None of this will be easy. Governments would be required to weather hurricane-level storms of resistance from a heavily biased driver population. And drivers vote. But these are decisions made about how we view one another on the road, and not decisions abot who gets a bike lane where, how much it will cost and how long it will take. Were this to become a national priority, the roads would immediately become safer and more inviting for new adopters and existing riders will become more confident in their route selection.

Longer term strategies include presumed liability legislation, reduction of speed limits, narrowing of lanes, removal of on-street parking and other actions to increase density and prioritize non-motor vehicle modes of transport (including walking), not past the point of deprioritizing the motor vehicle, but only to the point of parity with the motor vehicle. Those are topics for another discussion.

And back to the point of the linked story, yes it is good to see a new crop of urban planners thinking about other-than-motor-vehicles in the planning and review process. Those efforts, if concerted and widespread, will bear fruit. I am not discounting those efforts. Deeper change in needed.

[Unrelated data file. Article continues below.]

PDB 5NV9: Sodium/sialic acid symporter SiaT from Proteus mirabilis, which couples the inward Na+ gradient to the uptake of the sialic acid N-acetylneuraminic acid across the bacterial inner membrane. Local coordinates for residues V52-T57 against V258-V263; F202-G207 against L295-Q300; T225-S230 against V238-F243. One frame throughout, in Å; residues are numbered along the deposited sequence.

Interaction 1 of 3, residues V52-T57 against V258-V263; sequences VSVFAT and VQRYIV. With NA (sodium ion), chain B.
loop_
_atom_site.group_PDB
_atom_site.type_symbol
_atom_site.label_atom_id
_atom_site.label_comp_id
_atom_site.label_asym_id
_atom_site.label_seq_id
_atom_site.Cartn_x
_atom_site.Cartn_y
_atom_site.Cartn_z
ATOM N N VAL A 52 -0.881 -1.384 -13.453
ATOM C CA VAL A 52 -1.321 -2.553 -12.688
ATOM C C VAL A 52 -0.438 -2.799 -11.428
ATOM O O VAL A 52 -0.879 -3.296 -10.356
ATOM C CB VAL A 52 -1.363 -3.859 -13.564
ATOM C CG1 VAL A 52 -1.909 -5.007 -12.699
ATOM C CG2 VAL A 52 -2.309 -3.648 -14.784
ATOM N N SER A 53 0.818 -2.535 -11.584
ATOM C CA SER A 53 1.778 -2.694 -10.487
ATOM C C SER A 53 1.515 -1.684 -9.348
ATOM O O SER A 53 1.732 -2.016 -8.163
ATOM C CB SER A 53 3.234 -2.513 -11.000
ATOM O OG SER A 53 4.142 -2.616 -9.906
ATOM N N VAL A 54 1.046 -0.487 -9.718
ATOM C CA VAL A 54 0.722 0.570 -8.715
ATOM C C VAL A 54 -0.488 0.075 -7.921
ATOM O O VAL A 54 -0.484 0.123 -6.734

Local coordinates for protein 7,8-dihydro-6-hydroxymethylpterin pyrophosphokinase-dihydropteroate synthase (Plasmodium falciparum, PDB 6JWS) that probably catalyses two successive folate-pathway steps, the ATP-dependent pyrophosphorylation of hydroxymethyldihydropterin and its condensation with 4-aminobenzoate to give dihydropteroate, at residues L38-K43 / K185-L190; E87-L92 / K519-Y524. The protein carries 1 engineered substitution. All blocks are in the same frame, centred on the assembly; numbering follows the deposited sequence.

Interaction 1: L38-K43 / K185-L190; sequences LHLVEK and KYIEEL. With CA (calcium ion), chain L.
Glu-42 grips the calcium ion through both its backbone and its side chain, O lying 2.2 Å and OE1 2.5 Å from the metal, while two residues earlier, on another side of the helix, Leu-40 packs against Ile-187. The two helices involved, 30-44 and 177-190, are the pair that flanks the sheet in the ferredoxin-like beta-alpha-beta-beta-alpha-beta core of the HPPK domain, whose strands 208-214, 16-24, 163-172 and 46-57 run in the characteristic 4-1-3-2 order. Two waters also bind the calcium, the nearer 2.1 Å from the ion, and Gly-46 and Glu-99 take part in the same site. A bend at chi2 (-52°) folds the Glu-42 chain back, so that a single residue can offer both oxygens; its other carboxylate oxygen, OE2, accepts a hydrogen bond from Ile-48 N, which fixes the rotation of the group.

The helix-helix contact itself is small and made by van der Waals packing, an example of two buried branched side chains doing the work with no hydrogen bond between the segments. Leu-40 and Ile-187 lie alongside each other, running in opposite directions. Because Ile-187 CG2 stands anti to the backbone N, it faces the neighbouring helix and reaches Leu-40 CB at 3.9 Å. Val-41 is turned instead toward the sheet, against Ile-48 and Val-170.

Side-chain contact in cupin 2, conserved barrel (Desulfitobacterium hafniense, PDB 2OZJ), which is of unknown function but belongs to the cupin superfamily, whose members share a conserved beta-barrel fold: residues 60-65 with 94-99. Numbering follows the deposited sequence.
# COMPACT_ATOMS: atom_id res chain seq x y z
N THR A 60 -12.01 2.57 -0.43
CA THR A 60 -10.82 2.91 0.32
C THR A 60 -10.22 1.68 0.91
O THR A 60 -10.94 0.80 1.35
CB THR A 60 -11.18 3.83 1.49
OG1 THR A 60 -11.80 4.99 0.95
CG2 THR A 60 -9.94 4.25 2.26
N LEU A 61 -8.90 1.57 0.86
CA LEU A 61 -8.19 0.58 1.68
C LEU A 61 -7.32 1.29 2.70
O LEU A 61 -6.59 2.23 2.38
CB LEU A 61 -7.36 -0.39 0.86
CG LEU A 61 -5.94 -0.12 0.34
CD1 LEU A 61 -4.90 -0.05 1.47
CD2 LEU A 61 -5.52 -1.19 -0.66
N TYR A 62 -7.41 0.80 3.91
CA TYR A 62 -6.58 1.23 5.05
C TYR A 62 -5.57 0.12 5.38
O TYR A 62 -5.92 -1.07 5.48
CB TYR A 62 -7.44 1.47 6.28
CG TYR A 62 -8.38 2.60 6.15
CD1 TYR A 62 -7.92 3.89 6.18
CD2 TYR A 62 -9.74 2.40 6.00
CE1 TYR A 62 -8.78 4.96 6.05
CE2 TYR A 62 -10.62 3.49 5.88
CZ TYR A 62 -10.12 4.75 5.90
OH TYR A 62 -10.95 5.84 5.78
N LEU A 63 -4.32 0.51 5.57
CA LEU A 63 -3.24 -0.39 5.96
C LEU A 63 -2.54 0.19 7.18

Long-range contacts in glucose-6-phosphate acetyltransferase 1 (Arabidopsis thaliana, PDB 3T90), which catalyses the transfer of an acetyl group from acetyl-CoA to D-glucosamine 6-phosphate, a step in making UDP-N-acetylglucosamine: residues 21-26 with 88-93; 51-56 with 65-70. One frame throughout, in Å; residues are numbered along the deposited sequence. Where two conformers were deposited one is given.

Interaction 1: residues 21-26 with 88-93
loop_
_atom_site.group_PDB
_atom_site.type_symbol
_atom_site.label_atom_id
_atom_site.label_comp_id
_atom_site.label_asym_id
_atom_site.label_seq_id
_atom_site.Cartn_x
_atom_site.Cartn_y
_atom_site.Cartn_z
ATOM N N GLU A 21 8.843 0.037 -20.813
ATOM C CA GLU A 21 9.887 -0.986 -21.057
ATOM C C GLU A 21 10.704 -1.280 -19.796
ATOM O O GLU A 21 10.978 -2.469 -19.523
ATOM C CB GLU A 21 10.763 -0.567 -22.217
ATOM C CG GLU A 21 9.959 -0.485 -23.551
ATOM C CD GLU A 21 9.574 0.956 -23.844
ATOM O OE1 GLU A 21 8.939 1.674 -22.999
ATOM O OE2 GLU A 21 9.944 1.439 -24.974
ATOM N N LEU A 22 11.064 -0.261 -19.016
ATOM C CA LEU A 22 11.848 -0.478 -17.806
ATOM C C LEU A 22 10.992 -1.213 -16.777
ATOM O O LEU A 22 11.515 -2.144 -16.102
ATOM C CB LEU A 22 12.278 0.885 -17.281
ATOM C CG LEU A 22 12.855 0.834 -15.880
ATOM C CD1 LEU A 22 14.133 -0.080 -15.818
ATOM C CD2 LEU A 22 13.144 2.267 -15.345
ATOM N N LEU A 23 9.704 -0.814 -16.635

Until powerful people, elected people with nothing to gain and everything to lose by advocating for the cyclist get involved, nothing can change.

About Ben Folsom

Ben Folsom is a founding member of the Bike Commuter Cabal, a worldwide group of transport cyclists dedicated to protecting the rights of all road users and to encouraging people everywhere to ride more. Ben and his bikes live with his family in Alexandria, Virginia.